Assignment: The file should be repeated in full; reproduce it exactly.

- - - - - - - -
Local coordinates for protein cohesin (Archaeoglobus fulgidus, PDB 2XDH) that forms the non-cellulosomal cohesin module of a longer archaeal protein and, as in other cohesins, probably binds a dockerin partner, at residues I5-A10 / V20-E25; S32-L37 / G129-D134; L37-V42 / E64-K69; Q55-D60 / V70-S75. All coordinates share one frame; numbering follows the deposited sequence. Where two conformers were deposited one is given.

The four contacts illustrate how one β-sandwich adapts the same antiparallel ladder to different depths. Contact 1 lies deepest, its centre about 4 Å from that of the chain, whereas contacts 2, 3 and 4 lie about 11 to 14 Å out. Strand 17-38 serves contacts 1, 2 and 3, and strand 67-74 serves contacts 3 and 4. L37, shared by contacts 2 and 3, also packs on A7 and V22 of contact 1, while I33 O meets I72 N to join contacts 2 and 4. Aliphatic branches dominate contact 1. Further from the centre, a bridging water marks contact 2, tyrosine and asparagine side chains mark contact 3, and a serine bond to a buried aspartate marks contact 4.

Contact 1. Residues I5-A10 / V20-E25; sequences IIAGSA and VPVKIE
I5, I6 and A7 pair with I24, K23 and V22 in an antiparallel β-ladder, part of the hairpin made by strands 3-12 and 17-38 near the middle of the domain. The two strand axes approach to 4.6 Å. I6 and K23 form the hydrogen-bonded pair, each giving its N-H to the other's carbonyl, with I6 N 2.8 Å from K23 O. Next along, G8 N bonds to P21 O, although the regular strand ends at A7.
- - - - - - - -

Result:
Local coordinates for protein cohesin (Archaeoglobus fulgidus, PDB 2XDH) that forms the non-cellulosomal cohesin module of a longer archaeal protein and, as in other cohesins, probably binds a dockerin partner, at residues I5-A10 / V20-E25; S32-L37 / G129-D134; L37-V42 / E64-K69; Q55-D60 / V70-S75. All coordinates share one frame; numbering follows the deposited sequence. Where two conformers were deposited one is given.

The four contacts illustrate how one β-sandwich adapts the same antiparallel ladder to different depths. Contact 1 lies deepest, its centre about 4 Å from that of the chain, whereas contacts 2, 3 and 4 lie about 11 to 14 Å out. Strand 17-38 serves contacts 1, 2 and 3, and strand 67-74 serves contacts 3 and 4. L37, shared by contacts 2 and 3, also packs on A7 and V22 of contact 1, while I33 O meets I72 N to join contacts 2 and 4. Aliphatic branches dominate contact 1. Further from the centre, a bridging water marks contact 2, tyrosine and asparagine side chains mark contact 3, and a serine bond to a buried aspartate marks contact 4.

Contact 1. Residues I5-A10 / V20-E25; sequences IIAGSA and VPVKIE
I5, I6 and A7 pair with I24, K23 and V22 in an antiparallel β-ladder, part of the hairpin made by strands 3-12 and 17-38 near the middle of the domain. The two strand axes approach to 4.6 Å. I6 and K23 form the hydrogen-bonded pair, each giving its N-H to the other's carbonyl, with I6 N 2.8 Å from K23 O. Next along, G8 N bonds to P21 O, although the regular strand ends at A7.